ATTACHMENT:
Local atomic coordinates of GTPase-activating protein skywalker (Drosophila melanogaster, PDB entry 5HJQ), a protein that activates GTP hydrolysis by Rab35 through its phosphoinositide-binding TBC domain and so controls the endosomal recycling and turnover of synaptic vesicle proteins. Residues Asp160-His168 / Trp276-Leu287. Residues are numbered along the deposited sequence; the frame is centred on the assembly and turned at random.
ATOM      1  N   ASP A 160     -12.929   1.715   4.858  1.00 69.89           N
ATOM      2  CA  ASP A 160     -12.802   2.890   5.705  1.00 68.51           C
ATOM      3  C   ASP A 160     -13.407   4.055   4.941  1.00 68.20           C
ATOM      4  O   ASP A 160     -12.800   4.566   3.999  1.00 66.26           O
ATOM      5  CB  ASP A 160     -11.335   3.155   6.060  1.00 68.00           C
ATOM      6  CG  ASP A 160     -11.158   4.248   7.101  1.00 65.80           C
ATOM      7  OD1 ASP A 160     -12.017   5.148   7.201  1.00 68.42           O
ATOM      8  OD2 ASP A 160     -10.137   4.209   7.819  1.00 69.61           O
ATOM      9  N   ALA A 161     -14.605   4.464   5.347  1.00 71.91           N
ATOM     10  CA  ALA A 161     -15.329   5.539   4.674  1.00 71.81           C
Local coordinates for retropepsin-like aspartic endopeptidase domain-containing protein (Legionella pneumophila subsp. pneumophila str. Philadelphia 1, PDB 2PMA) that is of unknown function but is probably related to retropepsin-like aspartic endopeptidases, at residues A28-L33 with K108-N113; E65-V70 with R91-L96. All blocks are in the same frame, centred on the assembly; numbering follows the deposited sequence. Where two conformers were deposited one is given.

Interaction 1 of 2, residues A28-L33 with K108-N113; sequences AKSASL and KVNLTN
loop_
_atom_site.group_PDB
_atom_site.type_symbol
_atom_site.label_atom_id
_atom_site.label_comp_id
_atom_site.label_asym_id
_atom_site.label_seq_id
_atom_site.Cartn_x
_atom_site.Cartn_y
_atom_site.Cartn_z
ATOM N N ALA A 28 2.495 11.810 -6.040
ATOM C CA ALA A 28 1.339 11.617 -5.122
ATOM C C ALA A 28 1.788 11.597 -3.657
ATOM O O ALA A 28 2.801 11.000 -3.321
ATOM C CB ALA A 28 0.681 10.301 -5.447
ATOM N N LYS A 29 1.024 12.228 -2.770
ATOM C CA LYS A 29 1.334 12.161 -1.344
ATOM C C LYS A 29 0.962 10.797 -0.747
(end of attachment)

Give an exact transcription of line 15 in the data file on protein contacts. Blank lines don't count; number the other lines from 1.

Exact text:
_atom_site.group_PDB